Friday, March 23, 2012

High Altitude Cooking

Why do things bake/cook differently when your at a high altitude? ie Denver

Weeeeell. It's all about the water folks. 
The most important fact is that at sea level water boils at 212F degrees. The higher in altitude you go, the lower the boiling temp gets, so by the time you get to (picking on)Denver water boils at just over 200F degrees. But why? 

The boiling point of water is when atmospheric pressure equals the vapor pressure. Basically, there is less atmospheric pressure at a higher elevation, so less vapor pressure is required. The most obvious example of this is a pressure cooker. Pressure cookers increase the pressure so that the water boils at a higher temperature which decreases the amount of time needed to cook Make sense? Great. We all scientists now.

So what it 'Boils' (are you laughing at my humorous pun yet?) down to:
Lower pressure=slower cooking times
Higher pressure=faster cooking times

Take your lab coats off and put your floral patterned baking aprons back on please. So what does it mean when your cooking something?

Well, your water in your recipe is going to boil out quicker so most of the time adjusting means adding more water and more flour (for structure.) You need water in what your baking to keep things chemically reacting properly. For example, baking powder wont react when there is no water. The other big factor is that you will need to increase your cooking time as well. There are a lot of different ways you can adjust but I'm not going to cover them because i don't want to. Cheers!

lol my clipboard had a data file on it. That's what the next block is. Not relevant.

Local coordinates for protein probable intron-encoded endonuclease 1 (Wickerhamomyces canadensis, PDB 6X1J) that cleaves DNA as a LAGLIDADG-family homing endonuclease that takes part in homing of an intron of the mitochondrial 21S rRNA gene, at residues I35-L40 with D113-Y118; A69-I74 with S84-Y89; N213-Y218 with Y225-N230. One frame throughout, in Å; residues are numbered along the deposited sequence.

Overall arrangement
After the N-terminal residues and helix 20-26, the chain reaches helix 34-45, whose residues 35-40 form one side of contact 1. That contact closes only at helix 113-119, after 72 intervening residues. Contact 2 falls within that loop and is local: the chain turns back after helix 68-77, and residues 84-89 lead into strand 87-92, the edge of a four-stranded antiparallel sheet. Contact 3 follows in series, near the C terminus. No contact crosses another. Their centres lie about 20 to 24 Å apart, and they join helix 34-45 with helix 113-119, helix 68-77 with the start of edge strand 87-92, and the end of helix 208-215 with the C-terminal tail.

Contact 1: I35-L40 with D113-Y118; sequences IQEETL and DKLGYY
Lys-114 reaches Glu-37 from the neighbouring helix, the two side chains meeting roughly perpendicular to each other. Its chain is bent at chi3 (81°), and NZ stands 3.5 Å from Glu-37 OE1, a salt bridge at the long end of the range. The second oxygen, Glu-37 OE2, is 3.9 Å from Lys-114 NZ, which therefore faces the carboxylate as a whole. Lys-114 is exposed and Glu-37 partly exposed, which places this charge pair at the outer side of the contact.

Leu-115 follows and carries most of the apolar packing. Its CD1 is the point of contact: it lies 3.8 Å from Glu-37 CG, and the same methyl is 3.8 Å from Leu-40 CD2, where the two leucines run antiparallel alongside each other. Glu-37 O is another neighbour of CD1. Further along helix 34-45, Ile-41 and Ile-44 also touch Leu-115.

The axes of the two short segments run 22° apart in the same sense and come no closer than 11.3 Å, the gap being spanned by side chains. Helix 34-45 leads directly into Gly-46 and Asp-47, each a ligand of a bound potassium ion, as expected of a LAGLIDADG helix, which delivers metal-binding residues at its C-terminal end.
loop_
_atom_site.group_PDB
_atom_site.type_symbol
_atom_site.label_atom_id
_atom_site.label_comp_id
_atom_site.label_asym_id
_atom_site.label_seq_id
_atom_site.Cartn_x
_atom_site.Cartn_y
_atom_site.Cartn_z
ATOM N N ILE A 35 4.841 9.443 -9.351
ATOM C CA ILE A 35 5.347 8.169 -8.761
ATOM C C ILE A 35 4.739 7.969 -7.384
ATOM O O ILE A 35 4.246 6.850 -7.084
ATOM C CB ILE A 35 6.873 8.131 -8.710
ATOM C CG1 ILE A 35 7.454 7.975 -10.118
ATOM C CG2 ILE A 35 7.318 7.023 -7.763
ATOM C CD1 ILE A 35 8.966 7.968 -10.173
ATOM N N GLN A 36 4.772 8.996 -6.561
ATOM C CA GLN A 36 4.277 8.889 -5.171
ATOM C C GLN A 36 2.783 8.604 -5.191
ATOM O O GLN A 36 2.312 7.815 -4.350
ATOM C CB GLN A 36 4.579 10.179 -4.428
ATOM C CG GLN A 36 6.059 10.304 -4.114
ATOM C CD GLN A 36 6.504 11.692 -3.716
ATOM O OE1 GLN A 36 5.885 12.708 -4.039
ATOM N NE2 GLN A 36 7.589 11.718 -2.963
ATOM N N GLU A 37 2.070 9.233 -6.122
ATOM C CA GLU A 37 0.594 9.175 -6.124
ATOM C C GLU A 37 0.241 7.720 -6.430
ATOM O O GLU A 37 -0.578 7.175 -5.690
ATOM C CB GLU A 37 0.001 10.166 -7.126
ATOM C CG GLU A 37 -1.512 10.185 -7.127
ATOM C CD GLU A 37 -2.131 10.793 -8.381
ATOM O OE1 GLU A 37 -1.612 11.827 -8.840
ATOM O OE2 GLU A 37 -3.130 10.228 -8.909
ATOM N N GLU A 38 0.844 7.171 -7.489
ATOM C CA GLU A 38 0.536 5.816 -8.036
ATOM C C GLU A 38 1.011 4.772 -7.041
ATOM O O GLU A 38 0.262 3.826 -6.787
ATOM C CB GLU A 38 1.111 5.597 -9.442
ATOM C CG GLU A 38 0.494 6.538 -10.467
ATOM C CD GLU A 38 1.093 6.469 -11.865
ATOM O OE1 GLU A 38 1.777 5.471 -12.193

1. ties right into my chemistry studies. you sir, might have just scored me some extra credit por mi teacher. good job

  2. I always wondered why some recipes (cakes etc) have high-altitude variations. Now I know.

    I still think you should cover the other ways to adjust recipes for altitude. "I don't want to" is not a good excuse.